Here are a few news stories brought to our attention by the National Farmers Union:
New Farm Bill in a Matter of Months?
Dairy Herd Network
If dramatic spending cuts are made in Washington, D.C., the House Agriculture Committee could be forced to draft and pass a 2012 Farm Bill in a matter of months. That’s what House Ag Committee Chair Frank Lucas told AgriTalk radio host Mike Adams on Wednesday. Given a choice, Lucas said he would like to write the 2012 Farm Bill next summer. But he may not have a choice in the matter. If cuts are more immediate, “we’ll have to cinch up our belts, get ready to go, and do what we have to do,” he says. It depends on what emerges from the deficit-reduction negotiations now under way in the nation’s capital.
Dairy Co-ops like latest Congressional proposal; NFU says it needs work
Watertown Daily Times
The odds of passing significant changes in dairy policy before the 2012 Farm Bill appeared to take a hit when the National Farmers Union this week said it won’t support a proposal by Rep. Collin C. Peterson that resembles a plan from dairy farmer cooperatives.“The current proposal would not provide a safety net for all dairy farmers, particularly family-sized operators,” said the president of the NFU, Roger Johnson, in a statement. “A fundamental problem with this proposal is that it appears that the largest farmers will reap the greatest benefits at the expense of smaller family farms.”
Ethanol Industry Torn Over Losing Subsidy Billions
National Public Radio
The federal government pays oil companies about $6 billion a year to blend ethanol into your gasoline; it’s been subsidizing ethanol for 33 years now. But any agreement in Washington, D.C., to raise the debt ceiling will most likely include a plan to cut off that subsidy. And after all these years, many in the ethanol industry say they don’t really care.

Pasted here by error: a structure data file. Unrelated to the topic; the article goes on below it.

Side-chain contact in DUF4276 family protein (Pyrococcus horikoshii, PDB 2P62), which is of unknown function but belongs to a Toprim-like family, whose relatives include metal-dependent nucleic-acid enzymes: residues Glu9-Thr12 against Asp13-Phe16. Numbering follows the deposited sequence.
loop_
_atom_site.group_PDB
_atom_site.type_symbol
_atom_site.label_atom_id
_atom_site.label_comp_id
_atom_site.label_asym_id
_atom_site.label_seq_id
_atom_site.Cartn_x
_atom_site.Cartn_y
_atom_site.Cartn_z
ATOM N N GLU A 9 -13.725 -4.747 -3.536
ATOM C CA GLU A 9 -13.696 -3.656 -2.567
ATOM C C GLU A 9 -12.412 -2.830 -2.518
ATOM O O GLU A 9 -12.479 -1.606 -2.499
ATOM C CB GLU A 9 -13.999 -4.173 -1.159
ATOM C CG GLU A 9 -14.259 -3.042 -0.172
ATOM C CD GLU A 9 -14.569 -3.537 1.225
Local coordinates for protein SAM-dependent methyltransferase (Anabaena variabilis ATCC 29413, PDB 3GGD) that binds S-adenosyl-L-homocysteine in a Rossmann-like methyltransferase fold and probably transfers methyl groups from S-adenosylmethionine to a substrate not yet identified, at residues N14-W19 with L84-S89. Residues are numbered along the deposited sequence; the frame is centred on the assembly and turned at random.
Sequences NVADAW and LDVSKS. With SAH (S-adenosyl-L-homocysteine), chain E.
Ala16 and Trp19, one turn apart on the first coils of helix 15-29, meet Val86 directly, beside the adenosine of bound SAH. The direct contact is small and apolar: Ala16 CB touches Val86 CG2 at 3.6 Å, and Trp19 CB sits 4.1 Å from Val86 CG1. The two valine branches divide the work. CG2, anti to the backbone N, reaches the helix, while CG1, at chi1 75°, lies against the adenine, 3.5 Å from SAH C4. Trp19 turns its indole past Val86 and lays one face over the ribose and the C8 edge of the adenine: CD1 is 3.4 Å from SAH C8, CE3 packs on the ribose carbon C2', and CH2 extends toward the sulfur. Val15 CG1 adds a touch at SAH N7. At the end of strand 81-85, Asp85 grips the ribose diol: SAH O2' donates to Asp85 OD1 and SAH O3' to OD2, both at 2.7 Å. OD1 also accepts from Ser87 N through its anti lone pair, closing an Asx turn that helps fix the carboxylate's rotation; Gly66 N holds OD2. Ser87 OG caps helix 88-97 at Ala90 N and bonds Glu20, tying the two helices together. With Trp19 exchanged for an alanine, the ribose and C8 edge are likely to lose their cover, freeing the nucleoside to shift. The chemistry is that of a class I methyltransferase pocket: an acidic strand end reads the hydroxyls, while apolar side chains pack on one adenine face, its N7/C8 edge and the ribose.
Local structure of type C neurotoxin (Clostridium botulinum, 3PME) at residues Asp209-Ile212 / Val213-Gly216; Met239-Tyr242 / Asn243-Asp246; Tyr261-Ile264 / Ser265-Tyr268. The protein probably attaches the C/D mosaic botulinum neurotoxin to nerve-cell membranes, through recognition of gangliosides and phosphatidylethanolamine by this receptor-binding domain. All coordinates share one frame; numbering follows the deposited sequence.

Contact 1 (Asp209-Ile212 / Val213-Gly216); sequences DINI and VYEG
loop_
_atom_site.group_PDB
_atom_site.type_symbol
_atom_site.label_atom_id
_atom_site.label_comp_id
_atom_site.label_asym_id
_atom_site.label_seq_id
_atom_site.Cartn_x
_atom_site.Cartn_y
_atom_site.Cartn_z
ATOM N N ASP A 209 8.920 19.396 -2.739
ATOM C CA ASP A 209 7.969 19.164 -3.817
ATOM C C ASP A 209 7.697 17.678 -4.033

The end of the subsidy — and the mixed reaction to that idea — reveals how the world of corn ethanol has changed dramatically.
USDA Meteorologist Warns of Heat, Crop Damage
Des Moines Register
U.S. Department of Agriculture meteorologist Brad Rippey is warning of new heat waves later this month and into August.
“As we move ahead into next week and the latter part of July it does appear that the heatwave will reload across the south central U.S. and we may see a second or even a third push of these hot, humid conditions across the Midwest in late July and early August,” Rippey said.
He added, “again, it’s very untimely for silking corn, for blooming soybeans and it’s not something we wanted to see especially after a cool, wet spring that may have limited root development in some areas of the Midwest.”
The possibility of reduced yields is a concern to grain markets because domestic stocks of corn and soybeans are at 15-year lows.
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